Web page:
It’s a contrarian idea that questions conventional thinking about international aid, it has low overhead, it’s easily scalable using mobile phones, and it’s measurable.Faye, the GiveDirectly cofounder, called the study “the first ever A/B test for USAID.” Zeitlin, the Georgetown professor and coauthor of the study, says this research aligns with Silicon Valley’s interest in disruptive ideas because it questions the effectiveness of traditional aid programs.A recent cash-transfer study showed early gains disappearing over time.
In some areas with high levels of plastic pollution, like the Mediterranean and the southern Atlantic Ocean, turtles are unable to avoid the debris, while in other areas it is less of a problem.“We know individual turtles are dying, but we don’t know yet whether enough turtles are dying to cause population decline, and that’s where we’re heading to now,” Dr. Hamann said.Jennifer Lynch, a research biologist with the National Institute of Standards and Technology in Hawaii, took issue with the way the study measured vulnerability to plastic.In her own research, she has seen animals that aren’t harmed after swallowing 300 pieces of plastic, so she doesn’t believe that 14 pieces pose such a high risk of death.
“The large amount of rain that is going to come out of a tropical storm or hurricane anyway fell in the same place over a long period of time.”To analyze the changes in translation speeds, James Kossin, a climate scientist with the National Centers for Environmental Information at the National Oceanic and Atmospheric Administration, tapped into a global data set on past tropical storms.
But this study is among the first to model how wind and solar farms would affect the Sahara, all while considering how growing green plants and trees would respond to these changes, said Li, who started the study while a postdoctoral researcher in the Department of Atmospheric and Oceanic Science at the University of Maryland.
A new study finds that warming in the Atlantic Ocean is changing rain patterns in the Amazon Previous researchers who have looked at the Amazon and its changing precipitation have found that the southern part of the rainforest has experienced a long-term increase in rainfall.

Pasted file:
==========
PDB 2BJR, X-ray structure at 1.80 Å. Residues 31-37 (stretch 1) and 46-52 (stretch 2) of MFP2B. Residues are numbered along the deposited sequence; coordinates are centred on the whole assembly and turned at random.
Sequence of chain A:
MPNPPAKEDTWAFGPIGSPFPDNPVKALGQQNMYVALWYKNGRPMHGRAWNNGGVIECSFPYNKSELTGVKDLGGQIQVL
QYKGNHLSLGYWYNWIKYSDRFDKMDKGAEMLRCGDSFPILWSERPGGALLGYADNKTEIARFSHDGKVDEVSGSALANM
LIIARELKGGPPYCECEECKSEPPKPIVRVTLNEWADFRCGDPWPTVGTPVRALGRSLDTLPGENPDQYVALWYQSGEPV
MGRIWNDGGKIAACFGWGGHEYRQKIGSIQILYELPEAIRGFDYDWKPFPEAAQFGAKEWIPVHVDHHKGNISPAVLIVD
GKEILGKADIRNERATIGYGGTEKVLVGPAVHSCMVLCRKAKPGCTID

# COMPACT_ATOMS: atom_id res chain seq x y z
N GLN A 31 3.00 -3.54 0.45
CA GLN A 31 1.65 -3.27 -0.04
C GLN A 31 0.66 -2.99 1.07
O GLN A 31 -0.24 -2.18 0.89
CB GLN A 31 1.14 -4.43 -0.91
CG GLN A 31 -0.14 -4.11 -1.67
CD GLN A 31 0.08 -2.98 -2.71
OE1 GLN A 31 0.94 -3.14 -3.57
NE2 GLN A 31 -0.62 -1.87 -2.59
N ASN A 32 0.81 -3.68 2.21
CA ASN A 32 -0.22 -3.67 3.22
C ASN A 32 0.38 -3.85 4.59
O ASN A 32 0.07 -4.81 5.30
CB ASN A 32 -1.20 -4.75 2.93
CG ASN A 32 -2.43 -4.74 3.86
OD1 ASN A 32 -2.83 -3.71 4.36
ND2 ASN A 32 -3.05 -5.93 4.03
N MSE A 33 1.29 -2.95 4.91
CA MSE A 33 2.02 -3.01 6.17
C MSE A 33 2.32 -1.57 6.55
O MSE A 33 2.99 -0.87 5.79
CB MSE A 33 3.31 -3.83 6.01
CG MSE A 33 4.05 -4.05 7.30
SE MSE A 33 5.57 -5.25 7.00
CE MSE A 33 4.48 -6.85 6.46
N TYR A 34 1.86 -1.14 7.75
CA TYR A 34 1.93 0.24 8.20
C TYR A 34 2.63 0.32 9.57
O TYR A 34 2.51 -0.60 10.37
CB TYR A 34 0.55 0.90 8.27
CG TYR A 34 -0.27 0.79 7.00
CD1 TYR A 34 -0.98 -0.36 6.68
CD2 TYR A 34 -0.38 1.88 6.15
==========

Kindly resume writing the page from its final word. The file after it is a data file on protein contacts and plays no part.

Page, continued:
Rather, these penguins, who were mummified by the cold, dry Antarctica environment, likely died from weather on the opposite end of the spectrum: two extremely rainy and snowy events that happened over the past 1,000 years, a new study finds.
Data centers are built on land, and most of the physical elements of the internet – such as the cables that connect households to internet services and the fiber optic strands carrying data from one city to another – are buried in plastic conduit under the dirt.
GETTYA two metre jump could see a host of major cities be partially submergedCo-author John Fasullo, a climate scientist at the National Center for Atmospheric Research, said: "This study highlights the important role that can be played by satellite records in validating climate model projections.”If the calculations are correct, it would mean that sea levels could rise by almost one metre by 2100, which would be devastating for island countries around the globe.
Worldwide, insect pests consume up to 20 percent of the plants that humans grow for food, and that amount will increase as global warming makes bugs hungrier, according to a study published Thursday in the journal Science.That could encourage farmers to use more pesticides, which could cause further environmental harm, scientists said.For every degree Celsius (two degrees Fahrenheit) that temperatures rise above the global historical average, the amount of wheat, corn, and rice lost to insects will increase by 10 to 25 percent, the study says.
The Great Barrier Reef harbours extensive areas of deep coral reefs which are much more difficult to study and were previously considered a refuge from higher water temperatures near the surface.
If you included all the global emissions produced in the course of making things like the imported steel used in London’s skyscrapers and cars, then Britain’s total carbon footprint has actually increased slightly over that time.“It’s a huge problem” said Ali Hasanbeigi, a research scientist and C.E.O. of Global Efficiency Intelligence, an energy and environmental consulting firm.